of said loan. Thus, no dacion en pago was ever accomplished.

Proceeding from this finding, PNB has the right to foreclose the mortgages executed by the spouses
Arroyo as sureties of TCC. A surety is considered in law as being the same party as the debtor in
relation to whatever is adjudged touching the obligation of the latter, and their liabilities are
interwoven as to be inseparable. 21 As sureties, the Arroyo spouses are primarily liable as original
promissors and are bound immediately to pay the creditor the amount outstanding. 22

Under Presidential Decree No. 385 which took effect on January 31, 1974, government financial
institutions like herein petitioner PNB are required to foreclose on the collaterals and/or securities for
any loan, credit or accommodation whenever the arrearages on such account amount to at least
twenty percent (20%) of the total outstanding obligations, including interests and charges, as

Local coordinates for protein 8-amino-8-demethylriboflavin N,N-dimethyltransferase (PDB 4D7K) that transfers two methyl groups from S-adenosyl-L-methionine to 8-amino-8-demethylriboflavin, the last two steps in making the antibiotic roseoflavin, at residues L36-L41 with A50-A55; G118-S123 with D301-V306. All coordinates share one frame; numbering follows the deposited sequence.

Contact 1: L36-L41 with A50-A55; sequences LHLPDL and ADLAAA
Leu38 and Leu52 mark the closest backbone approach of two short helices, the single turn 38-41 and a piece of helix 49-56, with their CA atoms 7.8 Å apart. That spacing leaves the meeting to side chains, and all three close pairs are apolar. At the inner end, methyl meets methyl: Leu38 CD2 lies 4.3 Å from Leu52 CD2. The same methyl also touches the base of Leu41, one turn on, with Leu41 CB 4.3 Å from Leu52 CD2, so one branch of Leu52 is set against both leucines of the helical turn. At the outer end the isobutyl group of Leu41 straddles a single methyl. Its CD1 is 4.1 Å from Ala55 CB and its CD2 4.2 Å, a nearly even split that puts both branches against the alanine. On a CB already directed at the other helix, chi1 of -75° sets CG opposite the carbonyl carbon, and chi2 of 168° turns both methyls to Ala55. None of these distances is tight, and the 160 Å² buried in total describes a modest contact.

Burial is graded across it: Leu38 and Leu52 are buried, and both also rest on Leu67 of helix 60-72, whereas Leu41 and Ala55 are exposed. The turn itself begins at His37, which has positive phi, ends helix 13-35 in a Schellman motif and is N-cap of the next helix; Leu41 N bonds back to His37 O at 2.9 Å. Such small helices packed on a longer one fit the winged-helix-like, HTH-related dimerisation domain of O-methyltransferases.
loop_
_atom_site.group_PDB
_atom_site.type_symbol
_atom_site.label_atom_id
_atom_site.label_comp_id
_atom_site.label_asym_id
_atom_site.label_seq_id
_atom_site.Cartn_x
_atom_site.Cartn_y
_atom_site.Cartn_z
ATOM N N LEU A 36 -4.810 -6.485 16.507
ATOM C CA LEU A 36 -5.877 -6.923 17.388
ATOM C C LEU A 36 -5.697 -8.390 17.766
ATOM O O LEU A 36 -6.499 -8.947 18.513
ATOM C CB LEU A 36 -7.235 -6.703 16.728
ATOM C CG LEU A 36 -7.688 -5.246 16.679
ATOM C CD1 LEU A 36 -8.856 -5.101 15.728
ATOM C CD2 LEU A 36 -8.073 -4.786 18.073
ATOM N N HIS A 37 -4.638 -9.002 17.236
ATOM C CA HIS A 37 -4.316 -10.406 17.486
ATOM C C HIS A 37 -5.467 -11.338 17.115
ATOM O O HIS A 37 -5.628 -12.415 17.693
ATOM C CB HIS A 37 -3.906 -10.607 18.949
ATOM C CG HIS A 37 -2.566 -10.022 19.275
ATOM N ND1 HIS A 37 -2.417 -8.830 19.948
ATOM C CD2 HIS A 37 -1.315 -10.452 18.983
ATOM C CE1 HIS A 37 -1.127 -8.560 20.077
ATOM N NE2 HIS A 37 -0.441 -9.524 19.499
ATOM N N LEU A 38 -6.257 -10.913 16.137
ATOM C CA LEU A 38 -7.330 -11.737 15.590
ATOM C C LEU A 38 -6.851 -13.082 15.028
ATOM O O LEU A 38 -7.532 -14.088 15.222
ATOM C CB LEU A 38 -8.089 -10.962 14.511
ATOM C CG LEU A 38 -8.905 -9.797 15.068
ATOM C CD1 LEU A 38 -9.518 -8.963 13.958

appearing in the books of account of the financial institution concerned. 23 It is further provided
therein that "no restraining order, temporary or permanent injunction shall be issued by the court
against any government financial institution in any action taken by such institution in compliance with
the mandatory foreclosure provided in Section 1 hereof, whether such restraining order, temporary
or permanent injunction is sought by the borrower(s) or any third party or parties . . ." 24

It is not disputed that the foreclosure proceedings instituted by PNB against the Arroyo spouses
were in compliance with the mandate of P.D. 385. This being the case, the respondent judge acted
in excess of his jurisdiction in issuing the injunction specifically proscribed under said decree.